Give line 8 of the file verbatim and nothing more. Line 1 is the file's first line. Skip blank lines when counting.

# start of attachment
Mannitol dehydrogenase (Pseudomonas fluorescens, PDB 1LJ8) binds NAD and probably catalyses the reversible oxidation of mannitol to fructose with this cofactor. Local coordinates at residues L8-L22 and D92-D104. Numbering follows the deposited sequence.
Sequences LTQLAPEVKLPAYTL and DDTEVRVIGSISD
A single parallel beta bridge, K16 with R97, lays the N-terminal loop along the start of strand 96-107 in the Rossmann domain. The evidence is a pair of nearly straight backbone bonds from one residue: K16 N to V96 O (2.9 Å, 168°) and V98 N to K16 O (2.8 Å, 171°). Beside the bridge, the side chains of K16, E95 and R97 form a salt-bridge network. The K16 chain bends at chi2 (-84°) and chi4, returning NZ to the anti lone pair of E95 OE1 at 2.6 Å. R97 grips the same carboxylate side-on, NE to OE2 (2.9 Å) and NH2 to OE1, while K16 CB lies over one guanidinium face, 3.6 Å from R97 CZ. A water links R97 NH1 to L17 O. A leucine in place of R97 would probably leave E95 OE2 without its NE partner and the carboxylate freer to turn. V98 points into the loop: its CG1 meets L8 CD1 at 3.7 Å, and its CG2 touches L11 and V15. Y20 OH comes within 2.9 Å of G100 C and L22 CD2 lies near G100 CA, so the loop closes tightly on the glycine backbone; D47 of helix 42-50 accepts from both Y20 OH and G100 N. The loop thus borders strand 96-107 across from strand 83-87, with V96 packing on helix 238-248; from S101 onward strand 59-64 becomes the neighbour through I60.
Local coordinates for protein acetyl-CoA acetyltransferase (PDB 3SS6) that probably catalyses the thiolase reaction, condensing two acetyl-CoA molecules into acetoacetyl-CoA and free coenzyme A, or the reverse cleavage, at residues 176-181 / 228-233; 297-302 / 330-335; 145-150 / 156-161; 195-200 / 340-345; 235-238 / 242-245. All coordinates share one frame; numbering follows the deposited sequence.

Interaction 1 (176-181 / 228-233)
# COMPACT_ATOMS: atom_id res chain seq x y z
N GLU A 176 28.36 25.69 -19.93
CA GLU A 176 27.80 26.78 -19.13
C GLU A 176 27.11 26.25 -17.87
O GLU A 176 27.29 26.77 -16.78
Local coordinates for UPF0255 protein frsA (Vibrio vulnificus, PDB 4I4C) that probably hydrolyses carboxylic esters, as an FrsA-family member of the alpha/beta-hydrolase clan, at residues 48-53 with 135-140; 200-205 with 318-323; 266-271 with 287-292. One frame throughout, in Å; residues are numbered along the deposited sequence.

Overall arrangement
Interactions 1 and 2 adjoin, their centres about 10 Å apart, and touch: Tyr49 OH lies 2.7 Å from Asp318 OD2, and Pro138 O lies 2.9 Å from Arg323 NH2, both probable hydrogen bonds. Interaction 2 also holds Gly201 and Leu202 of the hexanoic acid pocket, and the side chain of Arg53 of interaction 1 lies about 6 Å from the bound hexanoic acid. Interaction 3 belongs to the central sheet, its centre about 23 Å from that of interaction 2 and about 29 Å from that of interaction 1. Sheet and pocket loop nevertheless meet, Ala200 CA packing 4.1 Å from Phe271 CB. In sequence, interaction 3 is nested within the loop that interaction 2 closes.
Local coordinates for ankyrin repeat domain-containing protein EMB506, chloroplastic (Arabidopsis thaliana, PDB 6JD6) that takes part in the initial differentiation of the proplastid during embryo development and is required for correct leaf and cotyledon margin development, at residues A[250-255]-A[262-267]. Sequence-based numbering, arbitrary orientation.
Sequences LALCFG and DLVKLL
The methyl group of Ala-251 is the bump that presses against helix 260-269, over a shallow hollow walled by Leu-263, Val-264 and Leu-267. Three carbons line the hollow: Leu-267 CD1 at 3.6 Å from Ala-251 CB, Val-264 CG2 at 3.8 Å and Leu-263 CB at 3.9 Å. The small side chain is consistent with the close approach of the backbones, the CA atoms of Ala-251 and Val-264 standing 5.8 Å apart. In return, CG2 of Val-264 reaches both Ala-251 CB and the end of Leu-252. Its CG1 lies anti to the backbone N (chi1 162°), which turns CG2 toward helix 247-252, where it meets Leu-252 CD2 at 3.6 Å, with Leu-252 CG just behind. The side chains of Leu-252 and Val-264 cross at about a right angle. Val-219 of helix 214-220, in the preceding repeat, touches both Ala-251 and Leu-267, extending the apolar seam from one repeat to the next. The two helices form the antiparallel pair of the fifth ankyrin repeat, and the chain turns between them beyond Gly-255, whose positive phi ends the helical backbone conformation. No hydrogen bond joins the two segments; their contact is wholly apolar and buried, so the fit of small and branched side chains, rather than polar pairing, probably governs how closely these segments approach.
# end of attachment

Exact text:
CA GLU A 176 27.80 26.78 -19.13